Ravi Menon of MAS spoke at the Money20/20 Conference in Singapore about the current state of thinking on crypto assets (or crypto tokens), along with the evolving regulatory approach of Singapore. Mr. Menon added that MAS has, to-date, chosen not to regulate crypto tokens directly. However, it is focusing on the activities associated with crypto tokens, evaluating the different kinds of risks these activities pose, and considering the appropriate regulatory responses.
Mr. Menon highlighted that the key risks that MAS is monitoring in the crypto world are in the areas of financial stability, money laundering, investor protection, and market functioning:
- Financial stability. MAS and other regulators are studying the nexus between the crypto world and the financial system to assess how risks to financial stability may be transmitted. MAS assesses that the nature and scale of crypto token activities in Singapore do not currently pose a significant risk to financial stability. However, this situation could change; thus, MAS is closely watching this space.
- Money laundering. A clear and present danger posed by some crypto token activity is money laundering and terrorism financing. Intermediaries dealing in crypto tokens are already required to report any suspicious transactions to the Commercial Affairs Department. In addition, the proposed Payment Services Bill will require intermediaries that buy, sell, or exchange virtual currencies to specifically address money laundering and terrorism financing risks. Intermediaries will be required to conduct customer due diligence and establish controls and processes that are commensurate with their risks.
- Investor protection. Where crypto tokens represent ownership or a security interest over an issuer's assets or any property, or a debt owed by the issuer, they may be regarded as securities under the Securities and Futures Act. This means that, unless exempted, issuers must comply with prospectus requirements prior to the offer of such tokens; intermediaries dealing in such tokens must meet licensing requirements; and platforms facilitating secondary trading of tokens must be approved or recognized by MAS. MAS has advised the public to act with extreme caution, should they wish to invest in crypto tokens.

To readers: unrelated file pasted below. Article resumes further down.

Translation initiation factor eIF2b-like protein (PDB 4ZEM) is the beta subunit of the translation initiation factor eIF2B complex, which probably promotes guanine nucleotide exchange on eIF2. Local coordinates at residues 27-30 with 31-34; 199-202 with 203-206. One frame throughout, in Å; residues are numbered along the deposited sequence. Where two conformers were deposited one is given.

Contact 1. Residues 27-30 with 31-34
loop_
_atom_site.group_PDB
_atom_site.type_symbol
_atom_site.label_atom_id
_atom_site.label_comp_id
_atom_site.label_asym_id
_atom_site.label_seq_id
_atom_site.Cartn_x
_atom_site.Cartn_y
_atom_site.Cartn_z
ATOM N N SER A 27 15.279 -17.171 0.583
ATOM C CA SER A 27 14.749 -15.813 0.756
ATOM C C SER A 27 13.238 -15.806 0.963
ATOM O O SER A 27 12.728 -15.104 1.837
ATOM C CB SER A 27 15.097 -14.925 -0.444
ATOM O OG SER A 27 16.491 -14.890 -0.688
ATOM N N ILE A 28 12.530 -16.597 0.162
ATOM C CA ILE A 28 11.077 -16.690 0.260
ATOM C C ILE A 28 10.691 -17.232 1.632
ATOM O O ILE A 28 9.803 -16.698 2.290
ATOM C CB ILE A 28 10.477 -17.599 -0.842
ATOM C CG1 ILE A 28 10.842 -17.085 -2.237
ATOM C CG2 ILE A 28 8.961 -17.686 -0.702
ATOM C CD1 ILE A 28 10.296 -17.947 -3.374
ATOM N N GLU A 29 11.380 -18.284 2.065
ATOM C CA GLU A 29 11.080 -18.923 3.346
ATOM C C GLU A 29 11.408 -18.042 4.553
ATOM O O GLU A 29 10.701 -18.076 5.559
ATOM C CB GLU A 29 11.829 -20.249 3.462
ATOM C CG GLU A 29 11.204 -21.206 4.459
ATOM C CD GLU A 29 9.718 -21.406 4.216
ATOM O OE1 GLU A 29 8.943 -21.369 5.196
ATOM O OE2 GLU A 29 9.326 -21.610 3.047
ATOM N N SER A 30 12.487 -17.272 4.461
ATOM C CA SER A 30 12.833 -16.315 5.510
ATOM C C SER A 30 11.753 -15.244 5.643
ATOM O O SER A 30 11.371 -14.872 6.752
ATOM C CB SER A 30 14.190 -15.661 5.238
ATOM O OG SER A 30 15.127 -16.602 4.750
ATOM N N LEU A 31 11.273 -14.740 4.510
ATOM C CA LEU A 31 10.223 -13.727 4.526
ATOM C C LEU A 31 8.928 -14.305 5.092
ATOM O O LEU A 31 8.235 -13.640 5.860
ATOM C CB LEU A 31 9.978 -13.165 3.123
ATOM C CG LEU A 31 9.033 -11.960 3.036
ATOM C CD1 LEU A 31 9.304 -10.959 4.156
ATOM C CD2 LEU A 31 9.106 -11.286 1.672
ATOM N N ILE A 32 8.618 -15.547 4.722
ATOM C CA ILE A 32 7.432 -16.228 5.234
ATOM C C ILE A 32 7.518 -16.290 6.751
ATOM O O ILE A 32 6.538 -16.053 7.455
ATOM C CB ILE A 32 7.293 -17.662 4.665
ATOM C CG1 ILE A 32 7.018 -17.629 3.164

- Market functioning. Several cryptocurrency exchanges abroad have suffered cyber attacks and theft of their crypto tokens, along with reports of rampant market manipulation and other fraudulent activities on crypto-exchanges. "We are watching with interest developments in the US, where futures contracts based on crypto tokens have been introduced on regulated exchanges," said Mr. Menon. These exchanges have clear rules governing trade and post-trade activities. Such products could also potentially have a stabilizing influence on crypto token prices. However, regulation cannot address all the concerns around crypto tokens. The industry too has a part to play in strengthening the ecosystem—for instance, by adopting best practices around transparency, cybersecurity, and recordkeeping.
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